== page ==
McIlroy, who came clean Wednesday with a sincere apology and pledge to never do that again, was happy to get back to golf.
But these are not happy times.
Luke Donald noticed an additional waggle in McIlroy's swing, evidence that he is thinking about where the club is going on the way back. Most times, players are concerned with the club going forward.
"That's the toughest time in golf when you can't concentrate on just hitting good shots," Donald said after a 70. "You're focusing on your swing. It's a game of confidence, and once he gets a little bit of that back he'll be fine."
Which comes first, confidence or good shots? Donald contemplated this and settled on good shots.
Those seemed to belong to everyone else.
Woods holed two long birdie putts, including that sliding, slippery putt from about 40 feet on the par-3 fourth hole, and he missed four reasonable chances inside 15 feet. His final birdie was on the par-5 eighth, when he had to lay up from a fairway bunker and hit a wedge that stopped 2 feet from the hole.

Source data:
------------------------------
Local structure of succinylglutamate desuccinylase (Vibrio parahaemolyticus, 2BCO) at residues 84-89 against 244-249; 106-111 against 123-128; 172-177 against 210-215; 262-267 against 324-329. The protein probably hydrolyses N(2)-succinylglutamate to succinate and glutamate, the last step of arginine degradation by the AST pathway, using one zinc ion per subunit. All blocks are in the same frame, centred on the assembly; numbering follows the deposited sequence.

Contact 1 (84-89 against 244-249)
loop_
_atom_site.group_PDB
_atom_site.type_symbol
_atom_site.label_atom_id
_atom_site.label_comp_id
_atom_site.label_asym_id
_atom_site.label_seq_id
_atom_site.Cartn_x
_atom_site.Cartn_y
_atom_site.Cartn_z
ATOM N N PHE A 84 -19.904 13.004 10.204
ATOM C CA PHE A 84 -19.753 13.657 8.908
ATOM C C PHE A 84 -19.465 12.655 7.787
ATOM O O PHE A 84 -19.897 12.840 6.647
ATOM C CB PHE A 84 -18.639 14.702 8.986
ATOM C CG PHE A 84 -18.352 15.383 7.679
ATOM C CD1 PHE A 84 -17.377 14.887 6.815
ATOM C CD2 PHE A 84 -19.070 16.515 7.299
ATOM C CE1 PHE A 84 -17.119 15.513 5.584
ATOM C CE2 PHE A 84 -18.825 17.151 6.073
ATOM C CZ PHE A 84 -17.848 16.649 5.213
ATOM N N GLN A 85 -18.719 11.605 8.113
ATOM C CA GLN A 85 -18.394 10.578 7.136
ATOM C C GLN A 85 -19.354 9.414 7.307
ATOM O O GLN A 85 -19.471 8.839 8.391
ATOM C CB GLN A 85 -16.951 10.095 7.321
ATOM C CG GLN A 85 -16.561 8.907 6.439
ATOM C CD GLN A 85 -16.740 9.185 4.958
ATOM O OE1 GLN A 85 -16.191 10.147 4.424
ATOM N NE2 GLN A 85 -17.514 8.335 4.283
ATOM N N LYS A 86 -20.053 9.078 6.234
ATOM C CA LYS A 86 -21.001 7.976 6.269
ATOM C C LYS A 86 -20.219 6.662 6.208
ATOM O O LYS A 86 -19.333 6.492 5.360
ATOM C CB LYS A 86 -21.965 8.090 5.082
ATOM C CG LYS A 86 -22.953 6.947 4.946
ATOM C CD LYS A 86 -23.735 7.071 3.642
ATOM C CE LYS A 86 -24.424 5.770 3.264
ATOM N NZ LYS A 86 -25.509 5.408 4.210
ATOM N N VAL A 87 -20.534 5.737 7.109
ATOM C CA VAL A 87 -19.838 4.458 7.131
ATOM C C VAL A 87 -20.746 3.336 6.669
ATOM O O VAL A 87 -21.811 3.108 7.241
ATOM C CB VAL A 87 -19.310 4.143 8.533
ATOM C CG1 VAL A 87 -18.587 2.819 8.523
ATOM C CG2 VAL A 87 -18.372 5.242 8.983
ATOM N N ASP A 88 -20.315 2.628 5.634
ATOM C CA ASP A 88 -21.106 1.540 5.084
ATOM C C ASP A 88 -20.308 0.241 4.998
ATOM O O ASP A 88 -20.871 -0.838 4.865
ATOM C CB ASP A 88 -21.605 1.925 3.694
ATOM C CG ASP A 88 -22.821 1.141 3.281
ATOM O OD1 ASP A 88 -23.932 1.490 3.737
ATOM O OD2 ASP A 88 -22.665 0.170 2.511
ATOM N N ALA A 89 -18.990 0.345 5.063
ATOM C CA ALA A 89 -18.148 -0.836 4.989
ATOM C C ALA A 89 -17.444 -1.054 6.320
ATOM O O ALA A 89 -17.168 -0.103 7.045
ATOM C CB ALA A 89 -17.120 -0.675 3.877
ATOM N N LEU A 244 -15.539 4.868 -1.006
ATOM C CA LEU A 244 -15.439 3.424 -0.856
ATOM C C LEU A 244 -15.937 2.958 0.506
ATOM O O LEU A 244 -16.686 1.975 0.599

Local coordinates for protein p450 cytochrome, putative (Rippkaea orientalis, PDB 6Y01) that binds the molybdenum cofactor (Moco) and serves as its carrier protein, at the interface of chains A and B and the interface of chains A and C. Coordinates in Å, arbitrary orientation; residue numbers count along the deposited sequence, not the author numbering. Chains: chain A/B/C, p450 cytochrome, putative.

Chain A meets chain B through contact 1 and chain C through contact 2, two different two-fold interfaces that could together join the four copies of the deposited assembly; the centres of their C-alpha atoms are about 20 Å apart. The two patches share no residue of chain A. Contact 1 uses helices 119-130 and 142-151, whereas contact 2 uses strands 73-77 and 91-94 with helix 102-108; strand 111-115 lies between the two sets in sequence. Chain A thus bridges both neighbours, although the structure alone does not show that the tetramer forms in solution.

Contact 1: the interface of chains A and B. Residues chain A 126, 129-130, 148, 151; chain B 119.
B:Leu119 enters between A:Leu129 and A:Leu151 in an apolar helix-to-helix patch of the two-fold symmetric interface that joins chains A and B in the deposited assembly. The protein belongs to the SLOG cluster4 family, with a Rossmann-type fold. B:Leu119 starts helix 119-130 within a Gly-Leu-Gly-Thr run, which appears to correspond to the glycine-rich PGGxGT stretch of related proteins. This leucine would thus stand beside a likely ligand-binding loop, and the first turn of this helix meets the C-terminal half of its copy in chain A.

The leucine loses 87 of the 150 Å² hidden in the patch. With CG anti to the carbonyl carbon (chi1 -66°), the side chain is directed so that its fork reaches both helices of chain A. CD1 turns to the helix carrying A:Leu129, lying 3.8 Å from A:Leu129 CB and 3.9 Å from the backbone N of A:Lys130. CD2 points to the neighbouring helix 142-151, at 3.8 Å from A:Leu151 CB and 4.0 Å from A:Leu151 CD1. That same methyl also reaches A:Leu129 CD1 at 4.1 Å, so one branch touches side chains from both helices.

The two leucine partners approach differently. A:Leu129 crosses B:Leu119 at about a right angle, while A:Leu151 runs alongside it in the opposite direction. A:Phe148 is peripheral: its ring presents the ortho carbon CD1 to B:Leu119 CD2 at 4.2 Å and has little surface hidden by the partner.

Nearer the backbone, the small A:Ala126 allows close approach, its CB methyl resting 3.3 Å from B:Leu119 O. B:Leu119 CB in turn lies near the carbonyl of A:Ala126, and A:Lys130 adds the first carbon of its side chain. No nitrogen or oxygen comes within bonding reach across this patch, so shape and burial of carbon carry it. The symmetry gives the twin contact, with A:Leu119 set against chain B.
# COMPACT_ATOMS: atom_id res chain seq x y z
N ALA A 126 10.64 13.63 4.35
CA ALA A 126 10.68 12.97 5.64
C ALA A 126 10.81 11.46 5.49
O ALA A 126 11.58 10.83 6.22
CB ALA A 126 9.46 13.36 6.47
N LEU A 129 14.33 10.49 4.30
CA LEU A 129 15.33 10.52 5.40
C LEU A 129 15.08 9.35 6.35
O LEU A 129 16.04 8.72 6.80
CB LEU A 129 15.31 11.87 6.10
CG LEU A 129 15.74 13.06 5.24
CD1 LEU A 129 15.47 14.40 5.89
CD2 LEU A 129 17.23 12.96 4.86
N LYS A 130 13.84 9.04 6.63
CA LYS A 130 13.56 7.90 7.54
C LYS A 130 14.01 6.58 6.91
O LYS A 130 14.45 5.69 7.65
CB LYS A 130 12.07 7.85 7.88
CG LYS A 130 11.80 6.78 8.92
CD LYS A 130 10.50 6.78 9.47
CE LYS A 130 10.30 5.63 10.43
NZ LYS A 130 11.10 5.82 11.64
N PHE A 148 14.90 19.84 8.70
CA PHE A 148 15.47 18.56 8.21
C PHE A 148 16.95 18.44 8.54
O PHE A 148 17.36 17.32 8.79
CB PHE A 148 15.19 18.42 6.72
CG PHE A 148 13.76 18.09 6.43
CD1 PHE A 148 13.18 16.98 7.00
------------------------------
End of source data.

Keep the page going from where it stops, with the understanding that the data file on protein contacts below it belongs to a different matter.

"It was certainly a day that could have been a little lower," Woods said.
Just about everyone could say that in these conditions.
Garcia and McDowell were in the same group. Not only did they have bogey-free rounds, both birdied the same four holes. Jacobson made two eagles in a span of three holes, both times hitting a 5-wood onto the green to just over 12 feet.
Watson played in the group with Mickelson and Stricker, and they were a collective 16-under par.
Stricker had a chance to tie for the lead except he missed a 4-foot birdie putt on the final hole. Mickelson, as usual, kept it entertaining. He pulled his tee shot on the 17th hole and his ball stopped rolling after it traveled some 450 yards. He purposely took a free drop on the cart path to avoid the rough, and chipped that to about 5 feet for birdie.